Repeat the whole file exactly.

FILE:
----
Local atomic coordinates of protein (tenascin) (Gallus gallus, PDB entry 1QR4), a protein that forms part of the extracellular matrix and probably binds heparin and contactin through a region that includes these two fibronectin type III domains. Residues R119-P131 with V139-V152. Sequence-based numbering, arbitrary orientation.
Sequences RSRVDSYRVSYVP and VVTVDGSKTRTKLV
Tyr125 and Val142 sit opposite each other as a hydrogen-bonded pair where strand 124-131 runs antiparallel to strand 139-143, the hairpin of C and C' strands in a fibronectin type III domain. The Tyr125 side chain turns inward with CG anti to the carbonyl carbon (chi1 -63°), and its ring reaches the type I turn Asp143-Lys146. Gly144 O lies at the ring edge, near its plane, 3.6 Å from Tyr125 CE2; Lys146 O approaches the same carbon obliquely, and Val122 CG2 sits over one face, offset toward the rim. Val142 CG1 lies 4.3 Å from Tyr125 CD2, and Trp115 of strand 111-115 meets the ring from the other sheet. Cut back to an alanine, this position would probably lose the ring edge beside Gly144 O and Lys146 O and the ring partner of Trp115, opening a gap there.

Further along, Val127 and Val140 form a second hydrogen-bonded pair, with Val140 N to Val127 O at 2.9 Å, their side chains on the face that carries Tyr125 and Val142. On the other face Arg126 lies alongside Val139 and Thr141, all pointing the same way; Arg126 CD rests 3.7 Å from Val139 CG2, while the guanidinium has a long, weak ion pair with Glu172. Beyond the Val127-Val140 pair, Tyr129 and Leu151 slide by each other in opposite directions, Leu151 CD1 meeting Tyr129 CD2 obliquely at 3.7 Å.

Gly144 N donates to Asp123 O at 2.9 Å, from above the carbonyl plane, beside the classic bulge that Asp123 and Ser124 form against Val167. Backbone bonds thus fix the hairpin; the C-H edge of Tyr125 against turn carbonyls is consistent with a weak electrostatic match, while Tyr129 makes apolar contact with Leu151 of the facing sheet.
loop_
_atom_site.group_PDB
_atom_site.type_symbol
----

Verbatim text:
Local atomic coordinates of protein (tenascin) (Gallus gallus, PDB entry 1QR4), a protein that forms part of the extracellular matrix and probably binds heparin and contactin through a region that includes these two fibronectin type III domains. Residues R119-P131 with V139-V152. Sequence-based numbering, arbitrary orientation.
Sequences RSRVDSYRVSYVP and VVTVDGSKTRTKLV
Tyr125 and Val142 sit opposite each other as a hydrogen-bonded pair where strand 124-131 runs antiparallel to strand 139-143, the hairpin of C and C' strands in a fibronectin type III domain. The Tyr125 side chain turns inward with CG anti to the carbonyl carbon (chi1 -63°), and its ring reaches the type I turn Asp143-Lys146. Gly144 O lies at the ring edge, near its plane, 3.6 Å from Tyr125 CE2; Lys146 O approaches the same carbon obliquely, and Val122 CG2 sits over one face, offset toward the rim. Val142 CG1 lies 4.3 Å from Tyr125 CD2, and Trp115 of strand 111-115 meets the ring from the other sheet. Cut back to an alanine, this position would probably lose the ring edge beside Gly144 O and Lys146 O and the ring partner of Trp115, opening a gap there.

Further along, Val127 and Val140 form a second hydrogen-bonded pair, with Val140 N to Val127 O at 2.9 Å, their side chains on the face that carries Tyr125 and Val142. On the other face Arg126 lies alongside Val139 and Thr141, all pointing the same way; Arg126 CD rests 3.7 Å from Val139 CG2, while the guanidinium has a long, weak ion pair with Glu172. Beyond the Val127-Val140 pair, Tyr129 and Leu151 slide by each other in opposite directions, Leu151 CD1 meeting Tyr129 CD2 obliquely at 3.7 Å.

Gly144 N donates to Asp123 O at 2.9 Å, from above the carbonyl plane, beside the classic bulge that Asp123 and Ser124 form against Val167. Backbone bonds thus fix the hairpin; the C-H edge of Tyr125 against turn carbonyls is consistent with a weak electrostatic match, while Tyr129 makes apolar contact with Leu151 of the facing sheet.
loop_
_atom_site.group_PDB
_atom_site.type_symbol